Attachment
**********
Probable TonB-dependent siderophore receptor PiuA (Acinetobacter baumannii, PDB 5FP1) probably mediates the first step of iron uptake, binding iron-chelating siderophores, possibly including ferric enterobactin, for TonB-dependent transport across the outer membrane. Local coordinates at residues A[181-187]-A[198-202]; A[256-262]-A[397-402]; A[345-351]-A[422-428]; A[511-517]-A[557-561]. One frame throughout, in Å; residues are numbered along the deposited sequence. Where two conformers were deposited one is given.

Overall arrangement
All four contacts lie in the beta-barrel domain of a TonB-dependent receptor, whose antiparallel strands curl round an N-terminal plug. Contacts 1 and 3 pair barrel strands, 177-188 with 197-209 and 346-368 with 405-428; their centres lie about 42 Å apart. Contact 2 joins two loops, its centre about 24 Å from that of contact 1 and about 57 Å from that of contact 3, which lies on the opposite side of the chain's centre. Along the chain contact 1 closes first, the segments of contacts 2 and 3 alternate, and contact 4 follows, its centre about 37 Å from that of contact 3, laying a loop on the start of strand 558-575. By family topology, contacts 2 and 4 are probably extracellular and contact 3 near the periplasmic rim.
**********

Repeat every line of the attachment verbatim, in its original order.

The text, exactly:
Probable TonB-dependent siderophore receptor PiuA (Acinetobacter baumannii, PDB 5FP1) probably mediates the first step of iron uptake, binding iron-chelating siderophores, possibly including ferric enterobactin, for TonB-dependent transport across the outer membrane. Local coordinates at residues A[181-187]-A[198-202]; A[256-262]-A[397-402]; A[345-351]-A[422-428]; A[511-517]-A[557-561]. One frame throughout, in Å; residues are numbered along the deposited sequence. Where two conformers were deposited one is given.

Overall arrangement
All four contacts lie in the beta-barrel domain of a TonB-dependent receptor, whose antiparallel strands curl round an N-terminal plug. Contacts 1 and 3 pair barrel strands, 177-188 with 197-209 and 346-368 with 405-428; their centres lie about 42 Å apart. Contact 2 joins two loops, its centre about 24 Å from that of contact 1 and about 57 Å from that of contact 3, which lies on the opposite side of the chain's centre. Along the chain contact 1 closes first, the segments of contacts 2 and 3 alternate, and contact 4 follows, its centre about 37 Å from that of contact 3, laying a loop on the start of strand 558-575. By family topology, contacts 2 and 4 are probably extracellular and contact 3 near the periplasmic rim.